Social Enterprise and Responsible Growth

CSR takes centre stage at Cause4

Strategy is key to social enterprise says Cause4 CEO Michelle Wright. Find out how her company helps charities and fundraising organisations become more entrepreneurial, while sustaining her own successful social enterprise.

Strategy is key to social enterprise says Cause4 CEO Michelle Wright. Find out how her company helps charities and fundraising organisations become more entrepreneurial, while sustaining her own successful social enterprise.

 
It's no coincidence that Cause4 was founded in May 2009, just six months after the financial crash that devastated the global economy. “The timing is significant,” says Michelle Wright, the company's founder and CEO. “At the time, I was working in the City as Development Director of the London Symphony Orchestra. I realised the impact that the financial crash would have on the fundraising capabilities of charities and social enterprises and had an instinct that there would be a role for an organisation that could help them become more flexible and entrepreneurial. Our core purpose is to help charities and social enterprises grow in a rapidly changing world.” To date, Cause4 has raised more than £36 million for its clients, including almost £12 million raised in the five months since April 2014.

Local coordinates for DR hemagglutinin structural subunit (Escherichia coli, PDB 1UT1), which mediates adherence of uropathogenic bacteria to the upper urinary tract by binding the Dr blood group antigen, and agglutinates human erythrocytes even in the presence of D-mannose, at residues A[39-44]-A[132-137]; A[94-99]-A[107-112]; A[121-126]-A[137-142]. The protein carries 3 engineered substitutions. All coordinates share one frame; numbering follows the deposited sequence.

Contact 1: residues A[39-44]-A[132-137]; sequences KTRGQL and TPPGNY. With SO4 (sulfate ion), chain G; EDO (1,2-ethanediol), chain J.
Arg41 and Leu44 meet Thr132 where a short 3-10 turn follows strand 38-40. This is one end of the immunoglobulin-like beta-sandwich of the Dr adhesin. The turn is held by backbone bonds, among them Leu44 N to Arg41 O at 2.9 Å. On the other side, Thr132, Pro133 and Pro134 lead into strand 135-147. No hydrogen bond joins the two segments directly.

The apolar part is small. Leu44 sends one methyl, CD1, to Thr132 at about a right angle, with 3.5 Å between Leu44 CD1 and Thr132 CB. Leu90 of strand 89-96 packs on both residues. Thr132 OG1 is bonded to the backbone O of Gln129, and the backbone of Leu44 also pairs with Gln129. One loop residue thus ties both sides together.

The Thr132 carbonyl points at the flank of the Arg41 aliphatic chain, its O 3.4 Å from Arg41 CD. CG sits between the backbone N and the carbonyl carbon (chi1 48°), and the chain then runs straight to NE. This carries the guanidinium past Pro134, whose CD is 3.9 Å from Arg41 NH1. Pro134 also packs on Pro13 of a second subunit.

“I define Cause4 as a social enterprise on the US model,” says Michelle. “That means although we are not set up with the aim of making money, we have to run a profitable, sustainable business in order to do our work effectively – there has to be a market-demand for what we do.” At the same time, Michelle and her team never lose sight of their purpose and values. “I've talked to many charities that, when asked why they need more money, say they have to pay their staff. Or sports stars who set up philanthropic foundations that are badly managed. We're not afraid to challenge the status quo in the way that we do business or the solutions we offer, but we do it based on bringing the best practices of business and enterprise to the charitable sector.” So far, all profits have been reinvested in the company and specifically in our graduate talent development programmes. Going forward, the business model is to take no more than 50% of profits out of the budget, and to continue to reinvest profits in talent for the sector and creating employment.


“We have faced the same issues as any charity, including the difficulty of recruiting brilliant, savvy fundraising leaders. Our most successful graduate last year raised £4 million for charities" Michelle Wright, Founder and CEO of Cause4


Challenges and opportunities
 
Cause4 works in three main areas: strategy, fundraising and enterprise. “When we launched, charities understood that we could provide solutions around fundraising,” says Michelle. “However, we've often found that organisations want to achieve a step-change around income but don't want to change the way that they operate. Similarly, funders often talk the language of innovation but only fund what's ‘safe’. We work solely on projects where we can be at the heart of strategy because that's how we can help achieve the change and growth that can make a real difference.”